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Toxicologist who strove for patients and the public understanding of science
With his modest manner, John Henry was an internationally renowned expert with a particular interest in rare poisons and the harm caused by street drugs. He was a founder of the poisons unit at Guy's Hospital. He was an expert at the inquest of Leah Betts, who died of water intoxication after taking an ecstasy tablet and drinking seven litres of water at her 18th birthday party. He recognised that the Ukrainian opposition leader Viktor Yushchenko's acne was caused by dioxin poisoning, and he advised the doctors treating Alexander Litvinenko, who died of polonium-210 poisoning.
John was, said Fiona Fox of the Science Media Centre, much loved by the many journalists he had helped over the years. He never failed to return the centre's calls, no matter what time of day or night or how controversial the story. The only time he lay low was after he diagnosed Yushchenko's acne and the centre was besieged with calls from Ukrainian “journalists” asking where he lived.
With Glyn Volans he authored the BMJ's ABC of Poisoning (1985), and he edited the BMA's Guide to Medicines and Drugs, now in its 6th edition. He wrote the chapter on air quality in Panic Nation (2000) edited by Stanley Feldman and Vincent Marks, pointing out that the air we breathe is cleaner than it has been for centuries. He was, said Marks, always helpful and always modest about his knowledge and attainments.
When the tabloid press splashed a story about a planned ricin attack on the London Underground, John defused the hysteria by saying that commuters could sleep or swim in ricin, as it is poisonous only when injected into the blood stream. When campaigners for tougher environmental controls screamed about toxic chemicals found in breast milk and cord blood he patiently explained why this was unscientific scaremongering. What matters, he explained, was the levels at which they were found and whether there was evidence of harm, information that was not forthcoming from campaigners, although he asked for it repeatedly. He commented, “I would have been surprised if they had not found chemicals at that level. You find traces of fire retardant because we have them in our homes. That's why fire deaths have plunged.” He said we should be more concerned about the harmful stuff we put in our bodies every Saturday night than scaring people about unproved risks.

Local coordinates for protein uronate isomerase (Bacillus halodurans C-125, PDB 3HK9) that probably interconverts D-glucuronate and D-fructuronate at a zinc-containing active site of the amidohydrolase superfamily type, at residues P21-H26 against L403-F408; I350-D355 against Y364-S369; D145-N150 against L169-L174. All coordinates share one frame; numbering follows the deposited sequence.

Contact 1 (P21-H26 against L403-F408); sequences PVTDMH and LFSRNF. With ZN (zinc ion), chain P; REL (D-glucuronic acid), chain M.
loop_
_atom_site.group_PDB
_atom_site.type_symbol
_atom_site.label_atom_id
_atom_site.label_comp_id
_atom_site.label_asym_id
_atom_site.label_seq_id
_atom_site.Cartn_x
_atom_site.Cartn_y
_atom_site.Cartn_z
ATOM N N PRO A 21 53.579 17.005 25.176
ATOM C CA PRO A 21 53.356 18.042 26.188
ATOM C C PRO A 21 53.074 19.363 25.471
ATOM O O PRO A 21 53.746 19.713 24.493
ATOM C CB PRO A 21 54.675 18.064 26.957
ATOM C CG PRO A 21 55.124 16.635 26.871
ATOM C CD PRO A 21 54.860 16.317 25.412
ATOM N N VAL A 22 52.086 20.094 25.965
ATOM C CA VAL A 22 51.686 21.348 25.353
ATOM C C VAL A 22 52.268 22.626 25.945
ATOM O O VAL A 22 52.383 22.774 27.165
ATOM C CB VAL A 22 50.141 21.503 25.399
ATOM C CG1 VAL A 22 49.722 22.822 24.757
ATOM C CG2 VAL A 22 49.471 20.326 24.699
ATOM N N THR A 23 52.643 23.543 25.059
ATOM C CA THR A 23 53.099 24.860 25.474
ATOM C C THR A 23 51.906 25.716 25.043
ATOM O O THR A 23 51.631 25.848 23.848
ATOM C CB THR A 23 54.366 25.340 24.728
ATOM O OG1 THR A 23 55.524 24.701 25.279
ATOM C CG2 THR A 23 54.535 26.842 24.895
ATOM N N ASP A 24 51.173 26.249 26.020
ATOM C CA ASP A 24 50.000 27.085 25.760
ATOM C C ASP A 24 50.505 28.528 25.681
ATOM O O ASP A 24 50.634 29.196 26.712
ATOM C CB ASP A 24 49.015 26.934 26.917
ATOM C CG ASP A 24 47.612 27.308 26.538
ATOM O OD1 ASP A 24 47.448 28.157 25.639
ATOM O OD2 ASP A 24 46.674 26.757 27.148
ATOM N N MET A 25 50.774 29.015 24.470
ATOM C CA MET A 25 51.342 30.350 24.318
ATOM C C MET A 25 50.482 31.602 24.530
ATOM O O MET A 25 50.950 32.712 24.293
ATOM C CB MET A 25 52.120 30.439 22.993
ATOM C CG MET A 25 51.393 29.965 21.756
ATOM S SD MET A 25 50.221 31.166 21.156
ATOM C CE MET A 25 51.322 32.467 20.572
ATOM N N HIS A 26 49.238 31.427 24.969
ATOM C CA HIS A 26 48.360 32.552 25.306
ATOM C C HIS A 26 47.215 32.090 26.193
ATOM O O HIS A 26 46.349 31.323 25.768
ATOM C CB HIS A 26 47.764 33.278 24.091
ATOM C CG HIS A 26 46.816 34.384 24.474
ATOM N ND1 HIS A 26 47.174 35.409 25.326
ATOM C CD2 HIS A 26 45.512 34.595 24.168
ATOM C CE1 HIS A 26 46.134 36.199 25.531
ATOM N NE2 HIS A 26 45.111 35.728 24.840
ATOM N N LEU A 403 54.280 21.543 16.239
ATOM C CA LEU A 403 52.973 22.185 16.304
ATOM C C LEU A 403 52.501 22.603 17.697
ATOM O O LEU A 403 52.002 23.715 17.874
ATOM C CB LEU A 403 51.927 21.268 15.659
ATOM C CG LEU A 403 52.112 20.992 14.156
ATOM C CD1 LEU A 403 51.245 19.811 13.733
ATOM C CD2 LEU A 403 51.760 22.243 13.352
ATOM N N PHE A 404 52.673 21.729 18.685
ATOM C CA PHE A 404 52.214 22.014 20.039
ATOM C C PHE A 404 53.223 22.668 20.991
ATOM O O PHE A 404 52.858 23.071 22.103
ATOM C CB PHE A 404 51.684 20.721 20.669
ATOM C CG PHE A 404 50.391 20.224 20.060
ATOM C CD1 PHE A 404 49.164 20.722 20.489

He could tell a story against himself and amazed staff at the Media Centre in admitting that he had been fooled into talking about drugs on the Ali G show. He felt neither angry nor humiliated, adding that dealing with John Humphry or Jeremy Paxman afterwards had been a doddle. He was modest, humorous, and squirmed when anyone tried to pay him a compliment. He called his colleagues “chief,” which became his nickname; to the Media Centre he was “Uncle John.”